The Edge of Light: TappTips Part 2

May 21, 2010

Photo Tips

Model: Stephanie Garcia © Eddie Tapp

[Editors Note: This week we have Eddie Tapp on a weeklong series titled “The Edge of Light” which is a series of articles on seeing light. We’ll have one article day starting today Sunday, and continuing all the way thru Saturday!]

Pocket of Light

Easy to find inside a tunnel but more difficult to see the light when using an over hanging element such as under a tree or on the edge of a porch. On location looking for the right light especially when creating a portrait, I will often look for a pocket of light, overhanging trees or some structure that will tunnel the light direction. Finding a pocket of light will often come with light from opposite directions allowing for a beautiful rim or kicker light. Find a tunnel shaped area (or even a tunnel) and explore the light.

Model: Kelly Herd © Eddie Tapp

Cookie Light

Cooke lighting came from the movie industry and was made famous by Celo Cucoloris by developing a flag-like unit with a pattern cut out, allowing the light to come thru it and create a mottled shadow on the scene.

Cucoloris flag

The image of Myla was created with sun light coming thru a bush creating the cookie light. In my workshops and seminars, I refer to a processing technique in Photoshop and Lightroom that I call Cookie Lighting where you can easily create this effect on any image.

Model: Myla Poole © Eddie Tapp

Model: John Carpenter © Eddie Tapp

Reflected Light

Reflected light is or can be a partner to any other light including a pocket of light and is used in many of my photographs. Light reflected from any surface can become the main such as light that will bounce off of a light wall or glass building from the sun. I will often use a reflector outdoors as either the main light or a rim light. When I set up a studio lighting, I’ll use a main light, background light and sometimes a 3rd light as a kicker or hair light, but my fill light is always a reflector where the main light will bounce and reflect light into my subject. Event photographers will bounce a strobe light on the wall or ceiling to get reflected light quality.

Model: April Cervantez © Eddie Tapp

Painting with Light

Got a flashlight handy? This is not for the hand held image, you must have a 1) tripod, 2) a black cover to hold in front of your lens between exposures, this can be felt, cardboard or anything black. 3) someone to hold the black cover or someone to hold and paint with a lighting tool. Get ready for some great fun and experiment with painting with light. Over the years, light painting projects have covered everything from painting a large building with one strobe light creating multiple pops from various locations to using a flashlight shining on the subject or pointing at the camera.

One of the great artist of today, Ben Willmore is a master at painting with light using flashlights, sparklers and ambient light and has an amazing series of images usage this technique. Check out his work at: &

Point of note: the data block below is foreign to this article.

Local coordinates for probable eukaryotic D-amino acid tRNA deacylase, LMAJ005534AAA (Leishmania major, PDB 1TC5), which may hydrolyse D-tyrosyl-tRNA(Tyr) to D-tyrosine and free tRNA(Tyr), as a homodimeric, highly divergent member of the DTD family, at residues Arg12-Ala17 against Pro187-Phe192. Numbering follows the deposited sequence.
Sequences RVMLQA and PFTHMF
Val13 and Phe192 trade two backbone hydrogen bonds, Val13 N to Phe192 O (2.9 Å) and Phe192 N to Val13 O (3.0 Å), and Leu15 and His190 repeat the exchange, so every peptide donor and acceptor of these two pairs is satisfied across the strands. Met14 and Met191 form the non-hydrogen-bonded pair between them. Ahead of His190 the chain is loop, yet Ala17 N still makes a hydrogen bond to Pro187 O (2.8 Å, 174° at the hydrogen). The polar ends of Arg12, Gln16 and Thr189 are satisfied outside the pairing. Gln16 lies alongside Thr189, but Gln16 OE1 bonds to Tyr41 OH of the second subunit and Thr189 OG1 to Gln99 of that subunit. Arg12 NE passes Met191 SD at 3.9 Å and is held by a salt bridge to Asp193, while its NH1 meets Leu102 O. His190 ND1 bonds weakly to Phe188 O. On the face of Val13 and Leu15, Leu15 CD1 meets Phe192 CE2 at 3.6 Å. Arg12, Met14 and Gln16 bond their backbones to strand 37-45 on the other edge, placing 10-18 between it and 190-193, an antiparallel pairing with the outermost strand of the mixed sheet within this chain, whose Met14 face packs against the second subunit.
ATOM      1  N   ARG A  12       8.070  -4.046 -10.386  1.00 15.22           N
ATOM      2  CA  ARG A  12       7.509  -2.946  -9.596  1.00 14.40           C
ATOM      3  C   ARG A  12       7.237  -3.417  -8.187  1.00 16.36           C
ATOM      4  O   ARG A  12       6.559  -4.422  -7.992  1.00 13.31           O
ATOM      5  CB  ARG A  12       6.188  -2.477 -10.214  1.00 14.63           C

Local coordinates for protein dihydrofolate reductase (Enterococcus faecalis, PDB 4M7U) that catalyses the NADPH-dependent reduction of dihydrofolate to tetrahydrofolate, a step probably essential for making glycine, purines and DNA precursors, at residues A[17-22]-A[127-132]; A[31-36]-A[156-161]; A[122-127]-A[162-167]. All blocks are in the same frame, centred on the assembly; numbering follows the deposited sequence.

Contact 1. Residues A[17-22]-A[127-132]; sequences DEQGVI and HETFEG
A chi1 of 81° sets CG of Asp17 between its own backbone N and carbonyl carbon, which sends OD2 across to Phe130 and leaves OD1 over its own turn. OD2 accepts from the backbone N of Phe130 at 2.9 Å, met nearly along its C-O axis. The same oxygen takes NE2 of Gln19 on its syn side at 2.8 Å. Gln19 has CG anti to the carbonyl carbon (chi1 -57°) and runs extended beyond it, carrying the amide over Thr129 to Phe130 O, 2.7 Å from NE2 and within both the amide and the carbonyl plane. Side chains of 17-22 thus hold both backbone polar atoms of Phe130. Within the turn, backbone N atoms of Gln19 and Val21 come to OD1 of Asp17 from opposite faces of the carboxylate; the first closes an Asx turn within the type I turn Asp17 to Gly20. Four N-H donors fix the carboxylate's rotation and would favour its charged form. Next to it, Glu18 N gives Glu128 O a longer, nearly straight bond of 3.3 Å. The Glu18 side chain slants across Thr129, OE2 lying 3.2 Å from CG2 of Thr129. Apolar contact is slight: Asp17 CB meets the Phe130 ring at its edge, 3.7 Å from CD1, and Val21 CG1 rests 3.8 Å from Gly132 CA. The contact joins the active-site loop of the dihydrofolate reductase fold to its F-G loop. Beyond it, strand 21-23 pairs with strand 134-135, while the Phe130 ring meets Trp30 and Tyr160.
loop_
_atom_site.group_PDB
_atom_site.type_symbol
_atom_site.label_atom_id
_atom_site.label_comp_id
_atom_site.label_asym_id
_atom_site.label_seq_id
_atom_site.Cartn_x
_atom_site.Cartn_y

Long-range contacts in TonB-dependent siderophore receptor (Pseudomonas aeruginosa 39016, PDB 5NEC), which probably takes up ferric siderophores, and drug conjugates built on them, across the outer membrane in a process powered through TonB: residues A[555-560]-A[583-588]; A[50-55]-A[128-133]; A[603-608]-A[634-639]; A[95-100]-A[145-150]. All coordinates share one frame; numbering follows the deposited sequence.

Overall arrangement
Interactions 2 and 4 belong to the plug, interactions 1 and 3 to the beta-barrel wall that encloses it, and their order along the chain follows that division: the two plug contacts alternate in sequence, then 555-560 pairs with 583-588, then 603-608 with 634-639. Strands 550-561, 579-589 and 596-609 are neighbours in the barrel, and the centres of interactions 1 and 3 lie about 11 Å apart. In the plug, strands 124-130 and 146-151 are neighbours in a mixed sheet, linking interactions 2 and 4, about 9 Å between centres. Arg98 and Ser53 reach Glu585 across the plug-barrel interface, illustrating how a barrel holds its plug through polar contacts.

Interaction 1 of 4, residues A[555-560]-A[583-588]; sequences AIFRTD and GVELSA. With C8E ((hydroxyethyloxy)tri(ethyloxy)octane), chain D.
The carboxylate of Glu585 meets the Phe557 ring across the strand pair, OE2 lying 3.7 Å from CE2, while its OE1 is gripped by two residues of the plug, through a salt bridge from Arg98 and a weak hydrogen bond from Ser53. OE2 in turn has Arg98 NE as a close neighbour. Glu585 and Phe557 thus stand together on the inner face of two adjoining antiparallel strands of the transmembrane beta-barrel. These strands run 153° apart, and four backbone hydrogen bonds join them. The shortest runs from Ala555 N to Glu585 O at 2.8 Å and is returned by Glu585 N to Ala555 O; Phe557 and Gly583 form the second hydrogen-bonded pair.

Image © Ben Willmore

Image © Ben Willmore

Window Light

Window light can create a beautiful light source and easily creates a pocket of light to work with. Light that comes through windows can have every attribute of light quality I’ve mentioned and will generally go from a bright light and fall off to a darker light very quickly. Judy Host is a natural light specialist and uses window light frequently in her works.

Image © Judy Host

Image © Judy Host

Mixed Light

Unless you are using your own lighting equipment, chances are you are using mixed light. Mixed light comes from different light sources, angels, kelvin degrees and can generate challenges in our images to get the right color. Become aware of the mixed lighting that you are using and take advantage of the opportunity when possible. It is certainly possible to make area color corrections is Lightroom and Photoshop.

Model: Andrew Reynoso © Eddie Tapp

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This post was written by:

- who has written 10 posts on The Digital Photo Experience.

Eddie Tapp is an award-winning photographer, lecturer, consultant, and author on digital imaging issues. With over 25 years of experience in computer technology, Eddie has been actively involved in educating and consulting corporations, studios and agencies in the applications of digital imaging workflow, color management, pre-press and digital photography globally through workshops, seminars, on-site consulting and training. He’s the author of Photoshop Workflow Setups and Practical Color Management, the first two in a series, Eddie Tapp on Digital Photography, published by O’Reilly Media.

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One Response to “The Edge of Light: TappTips Part 2”

  1. Mitzs Says:

    Oh wow, I love your portraits. I just want to paint them! Thank you for the articles. I am putting a pot of coffee on now to read them.


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